The Supreme Court, following Carrier Sekani, held that the Crown may rely on regulatory processes to partially or completely fulfill its duty to consult on potential impacts to Aboriginal and Treaty rights (Clyde River at para. 1; Chippewas at para.1). However, the Crown is ultimately responsible for ensuring that consultation is adequate (Clyde River at para. 22). Therefore, whether the Crown is able to rely on steps undertaken by the regulatory agency to fulfill its duty to consult, in whole or in part, depends on whether the agency’s statutory duties and powers enable it to do what the duty requires in the particular circumstances (Chippewas at para. 32; Clyde River at para. 30).
This means that where the regulatory process being relied on does not achieve adequate consultation or accommodation, “the Crown must take further measures to meet its duty” which could include filling any gaps, through legislative or regulatory amendments, making submissions, requesting reconsideration or seeking postponement to allow for a separate process for further consultation before the decision is rendered (Clyde River at para. 22.).
This also means that if the regulatory agency does not provide adequate consultation and accommodation, or its statutory powers are insufficient in the circumstances, “the Crown must provide further avenues for meaningful consultation and accommodation in order to fulfill the duty prior to project approval. Otherwise, the regulatory decision will not satisfy constitutional standards and should be quashed on judicial review or appeal” (Chippewas at para. 32).
In addition, the Supreme Court made it clear that where the Crown intends to rely on a regulatory process to fulfill its duty, this should be made clear to the affected Indigenous groups so that Indigenous peoples know how consultation will be carried out and are able to raise concerns with the proposed form of consultation in a timely manner (Chippewas at para. 44; Clyde River at para. 23).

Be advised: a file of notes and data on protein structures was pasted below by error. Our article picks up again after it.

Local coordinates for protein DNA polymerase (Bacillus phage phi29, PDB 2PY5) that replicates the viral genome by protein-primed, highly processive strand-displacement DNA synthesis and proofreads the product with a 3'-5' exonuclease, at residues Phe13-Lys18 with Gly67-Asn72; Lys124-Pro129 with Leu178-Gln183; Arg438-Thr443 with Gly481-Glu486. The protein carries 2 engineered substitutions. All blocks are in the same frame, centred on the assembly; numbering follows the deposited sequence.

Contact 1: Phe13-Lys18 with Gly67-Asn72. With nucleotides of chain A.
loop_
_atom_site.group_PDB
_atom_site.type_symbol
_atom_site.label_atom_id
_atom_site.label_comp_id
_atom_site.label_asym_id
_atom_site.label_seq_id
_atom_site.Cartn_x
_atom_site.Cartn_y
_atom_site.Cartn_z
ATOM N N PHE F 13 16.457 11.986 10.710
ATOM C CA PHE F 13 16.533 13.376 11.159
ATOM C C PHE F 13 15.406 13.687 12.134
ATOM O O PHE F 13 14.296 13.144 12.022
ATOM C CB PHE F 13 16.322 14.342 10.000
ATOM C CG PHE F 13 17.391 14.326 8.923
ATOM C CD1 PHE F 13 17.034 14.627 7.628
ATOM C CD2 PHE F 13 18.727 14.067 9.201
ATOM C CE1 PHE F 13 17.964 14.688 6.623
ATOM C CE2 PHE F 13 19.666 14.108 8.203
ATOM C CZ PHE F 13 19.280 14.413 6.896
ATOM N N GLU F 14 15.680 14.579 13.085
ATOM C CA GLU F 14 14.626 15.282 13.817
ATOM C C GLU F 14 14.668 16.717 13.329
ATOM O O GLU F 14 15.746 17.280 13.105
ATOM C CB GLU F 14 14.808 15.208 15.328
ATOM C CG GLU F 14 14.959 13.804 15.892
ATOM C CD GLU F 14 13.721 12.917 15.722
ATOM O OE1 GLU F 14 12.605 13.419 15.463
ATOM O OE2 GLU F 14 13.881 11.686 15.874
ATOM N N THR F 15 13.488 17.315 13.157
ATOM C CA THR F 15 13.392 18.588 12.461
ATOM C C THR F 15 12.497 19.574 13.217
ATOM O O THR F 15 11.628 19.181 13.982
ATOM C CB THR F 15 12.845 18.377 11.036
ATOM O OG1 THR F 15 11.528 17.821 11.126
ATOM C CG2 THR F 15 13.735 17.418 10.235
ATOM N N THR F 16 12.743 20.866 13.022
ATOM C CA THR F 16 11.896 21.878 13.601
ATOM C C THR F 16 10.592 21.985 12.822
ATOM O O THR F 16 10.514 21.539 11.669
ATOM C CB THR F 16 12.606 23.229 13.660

Indicators Respecting When Consultation may be Inadequate
In its decisions, the Supreme Court identified a number of circumstances that may indicate whether consultation has been adequate in a regulatory proceeding. Factors which may indicate inadequacy, depending on the scope of consultation required, include: (Clyde River at paras. 45 and 66)
- lack of participant funding
- unresponsiveness of the proponent to answer basic questions about the impact of the project
- limited opportunities for participation
- lack of oral hearing
- information that is inaccessible to the Indigenous group, including because of limited resources to obtain and review that information, or because the information is not provided in an accessible way (i.e. large files and slow internet; lack of Indigenous language translation)
- Crown failure to communicate its intention to rely on a regulatory process to fulfill consultation